As described by Sherri Kuhn, writer for the Washington Post, the adjustment from high school to college is a colossal culture shock. The typical day of a high school student entails a six hour school day, sports practice, club meetings, ACT and SAT classes, work, and many other extracurricular activities. Their hard work seems to pay off when they receive their high school diploma and are moving on.

However, their expectations are much different from reality. Writer Sherri Kuhn says they’re “Suddenly faced with a semester of only four classes, they have more time on their hands than they know how to manage”. Before they know it, first semester is coming to an end, their grades are poor, and there is little time left to make improvement.

The cause of this concern is the compilation of many different aspects that morph into one theme: the students are not mentally prepared. When asked, a shocking percentage of students described their high school educational experience as easy and non-challenging, as disclosed by Dian Schaffhauser, who conducted a survey based on college and career preparation. In 2015, Schaffhauser found a mere 14 percent of “college instructors stated that schools were doing an adequate job of readying students for what came next after high school”.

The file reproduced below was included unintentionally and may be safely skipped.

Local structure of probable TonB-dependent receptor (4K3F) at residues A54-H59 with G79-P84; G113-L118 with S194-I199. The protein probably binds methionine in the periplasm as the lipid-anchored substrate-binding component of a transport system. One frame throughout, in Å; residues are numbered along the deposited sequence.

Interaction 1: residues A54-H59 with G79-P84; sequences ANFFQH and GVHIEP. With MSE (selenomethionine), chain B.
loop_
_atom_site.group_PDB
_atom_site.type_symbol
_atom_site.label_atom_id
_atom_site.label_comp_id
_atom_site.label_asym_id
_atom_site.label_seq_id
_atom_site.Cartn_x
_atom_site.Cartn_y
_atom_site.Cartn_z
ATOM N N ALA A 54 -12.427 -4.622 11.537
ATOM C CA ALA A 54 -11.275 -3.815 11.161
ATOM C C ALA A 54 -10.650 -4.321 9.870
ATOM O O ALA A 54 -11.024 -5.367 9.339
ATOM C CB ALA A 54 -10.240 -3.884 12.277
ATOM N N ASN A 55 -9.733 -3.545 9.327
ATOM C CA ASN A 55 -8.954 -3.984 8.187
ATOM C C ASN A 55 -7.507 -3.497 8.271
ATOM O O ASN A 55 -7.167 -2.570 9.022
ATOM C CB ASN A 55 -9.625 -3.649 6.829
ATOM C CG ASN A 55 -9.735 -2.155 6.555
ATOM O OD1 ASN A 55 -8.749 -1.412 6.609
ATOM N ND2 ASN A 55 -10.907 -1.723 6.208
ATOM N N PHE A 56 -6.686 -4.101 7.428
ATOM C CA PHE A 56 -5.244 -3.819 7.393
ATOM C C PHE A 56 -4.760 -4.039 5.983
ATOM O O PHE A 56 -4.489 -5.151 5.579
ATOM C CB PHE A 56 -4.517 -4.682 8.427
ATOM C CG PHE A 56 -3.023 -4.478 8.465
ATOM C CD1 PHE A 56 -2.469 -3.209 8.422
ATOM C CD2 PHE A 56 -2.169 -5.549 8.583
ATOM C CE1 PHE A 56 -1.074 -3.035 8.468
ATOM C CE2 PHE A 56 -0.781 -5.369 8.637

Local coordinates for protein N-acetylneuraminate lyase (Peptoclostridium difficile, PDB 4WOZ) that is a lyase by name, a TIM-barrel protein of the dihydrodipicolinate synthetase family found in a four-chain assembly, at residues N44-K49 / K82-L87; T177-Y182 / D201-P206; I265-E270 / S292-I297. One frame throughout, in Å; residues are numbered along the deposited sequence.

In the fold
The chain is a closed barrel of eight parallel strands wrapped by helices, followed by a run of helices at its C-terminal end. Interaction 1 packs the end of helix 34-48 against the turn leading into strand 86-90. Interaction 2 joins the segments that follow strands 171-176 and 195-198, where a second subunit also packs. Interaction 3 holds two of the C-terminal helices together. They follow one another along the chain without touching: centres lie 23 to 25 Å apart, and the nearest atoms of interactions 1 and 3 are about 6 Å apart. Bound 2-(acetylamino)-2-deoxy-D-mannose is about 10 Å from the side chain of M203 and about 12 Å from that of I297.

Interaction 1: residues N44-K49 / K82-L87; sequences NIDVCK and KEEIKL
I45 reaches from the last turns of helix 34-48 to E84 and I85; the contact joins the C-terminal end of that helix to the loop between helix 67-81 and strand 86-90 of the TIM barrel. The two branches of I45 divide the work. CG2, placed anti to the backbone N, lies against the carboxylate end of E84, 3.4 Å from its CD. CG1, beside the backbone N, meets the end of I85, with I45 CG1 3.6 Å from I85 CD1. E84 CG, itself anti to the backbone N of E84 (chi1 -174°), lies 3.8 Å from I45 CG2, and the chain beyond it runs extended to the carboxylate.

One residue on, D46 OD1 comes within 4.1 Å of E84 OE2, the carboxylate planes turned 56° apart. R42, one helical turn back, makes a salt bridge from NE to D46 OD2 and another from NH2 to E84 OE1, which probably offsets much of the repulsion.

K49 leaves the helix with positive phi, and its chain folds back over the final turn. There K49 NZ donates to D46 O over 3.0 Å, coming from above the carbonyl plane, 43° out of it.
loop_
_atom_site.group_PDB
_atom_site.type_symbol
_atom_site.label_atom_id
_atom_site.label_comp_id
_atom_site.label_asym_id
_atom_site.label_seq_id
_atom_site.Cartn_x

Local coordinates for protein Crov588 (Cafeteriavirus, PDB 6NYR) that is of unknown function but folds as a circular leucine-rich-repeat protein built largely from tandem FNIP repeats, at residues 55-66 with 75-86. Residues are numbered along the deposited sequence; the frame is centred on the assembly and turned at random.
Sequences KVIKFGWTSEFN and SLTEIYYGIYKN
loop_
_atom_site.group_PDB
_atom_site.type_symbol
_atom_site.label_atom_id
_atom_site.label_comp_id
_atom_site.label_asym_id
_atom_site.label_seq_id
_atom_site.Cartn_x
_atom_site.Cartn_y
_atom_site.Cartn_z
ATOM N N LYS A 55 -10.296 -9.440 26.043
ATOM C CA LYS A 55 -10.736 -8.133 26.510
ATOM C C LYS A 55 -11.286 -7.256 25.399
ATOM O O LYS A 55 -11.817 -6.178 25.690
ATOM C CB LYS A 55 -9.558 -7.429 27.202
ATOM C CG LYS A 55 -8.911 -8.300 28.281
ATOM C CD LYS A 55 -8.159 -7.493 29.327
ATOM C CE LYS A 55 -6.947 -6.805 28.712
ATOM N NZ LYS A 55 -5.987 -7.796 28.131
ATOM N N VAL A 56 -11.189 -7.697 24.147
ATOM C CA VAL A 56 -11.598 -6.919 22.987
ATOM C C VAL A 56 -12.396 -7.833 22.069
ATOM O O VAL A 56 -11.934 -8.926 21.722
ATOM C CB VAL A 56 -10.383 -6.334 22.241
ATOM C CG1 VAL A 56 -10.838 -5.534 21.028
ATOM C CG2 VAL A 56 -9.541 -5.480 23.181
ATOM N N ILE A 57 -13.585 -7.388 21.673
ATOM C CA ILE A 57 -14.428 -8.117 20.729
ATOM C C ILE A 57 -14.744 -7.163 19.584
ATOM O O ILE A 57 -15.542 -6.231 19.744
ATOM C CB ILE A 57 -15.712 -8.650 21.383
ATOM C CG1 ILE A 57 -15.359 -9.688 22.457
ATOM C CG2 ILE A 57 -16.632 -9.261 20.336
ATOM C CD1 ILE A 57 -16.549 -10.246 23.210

Certain educational organizations pride the high school educational system in the resources provided to prepare students for their future. However, these organizations are often affiliated with the moneymaking aspects of education, such as the required college entrance exams, corrupting the accuracy of their opinions. High School Action Plan, posted on scholarships.com, portrays a distorted image of the role of high school education in college preparedness, depicting it as an eye opening journey providing the necessary skills to follow ones passions.

The concept seems simple: offer resources for college preparedness in high school, and student will thrive in college. Unfortunately, this is not the case. As proclaimed in a college readiness survey conducted by nbc news, “Emotional preparedness was a major factor in determining whether a student had a successful freshman year or not”. In the survey of 1,500 first-year college students, more than half of them reported not feeling emotionally. This 60% of students tended to have lower GPAs, and described their freshman year negatively. They reported feelings of anxiety and stress, admitting, “they needed to improve their time management and independent living skills”. Wishing they had learned this lesson earlier on, these students now need to play catch up and learn these skills the hard way.